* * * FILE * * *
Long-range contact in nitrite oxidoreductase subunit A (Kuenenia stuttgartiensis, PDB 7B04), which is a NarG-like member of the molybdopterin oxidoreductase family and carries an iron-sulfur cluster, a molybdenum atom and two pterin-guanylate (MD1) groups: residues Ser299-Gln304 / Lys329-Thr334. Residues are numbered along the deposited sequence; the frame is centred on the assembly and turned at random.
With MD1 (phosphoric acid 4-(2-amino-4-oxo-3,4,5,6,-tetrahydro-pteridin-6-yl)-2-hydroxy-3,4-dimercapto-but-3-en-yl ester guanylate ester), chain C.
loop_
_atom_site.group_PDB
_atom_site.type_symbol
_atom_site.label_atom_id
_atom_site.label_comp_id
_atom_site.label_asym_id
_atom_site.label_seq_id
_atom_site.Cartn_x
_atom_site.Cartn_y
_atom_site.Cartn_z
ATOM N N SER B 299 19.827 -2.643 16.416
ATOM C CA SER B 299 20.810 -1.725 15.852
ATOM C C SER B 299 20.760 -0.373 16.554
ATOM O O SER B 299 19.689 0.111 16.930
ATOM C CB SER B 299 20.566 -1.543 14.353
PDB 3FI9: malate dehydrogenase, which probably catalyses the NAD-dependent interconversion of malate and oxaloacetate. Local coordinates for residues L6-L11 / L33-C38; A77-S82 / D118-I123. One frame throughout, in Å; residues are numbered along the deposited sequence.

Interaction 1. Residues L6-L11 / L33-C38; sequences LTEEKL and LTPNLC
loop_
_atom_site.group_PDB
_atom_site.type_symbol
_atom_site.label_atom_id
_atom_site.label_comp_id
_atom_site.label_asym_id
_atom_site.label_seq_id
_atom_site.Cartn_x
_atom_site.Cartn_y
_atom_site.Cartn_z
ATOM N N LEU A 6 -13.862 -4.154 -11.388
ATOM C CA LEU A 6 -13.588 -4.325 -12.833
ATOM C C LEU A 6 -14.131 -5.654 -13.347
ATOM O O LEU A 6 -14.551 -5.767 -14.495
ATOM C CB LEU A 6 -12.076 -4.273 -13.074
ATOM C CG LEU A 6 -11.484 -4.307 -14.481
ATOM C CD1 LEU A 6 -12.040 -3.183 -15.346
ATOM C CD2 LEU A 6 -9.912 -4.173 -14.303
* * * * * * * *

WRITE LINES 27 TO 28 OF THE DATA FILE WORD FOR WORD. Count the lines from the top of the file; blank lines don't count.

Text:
_atom_site.Cartn_x
_atom_site.Cartn_y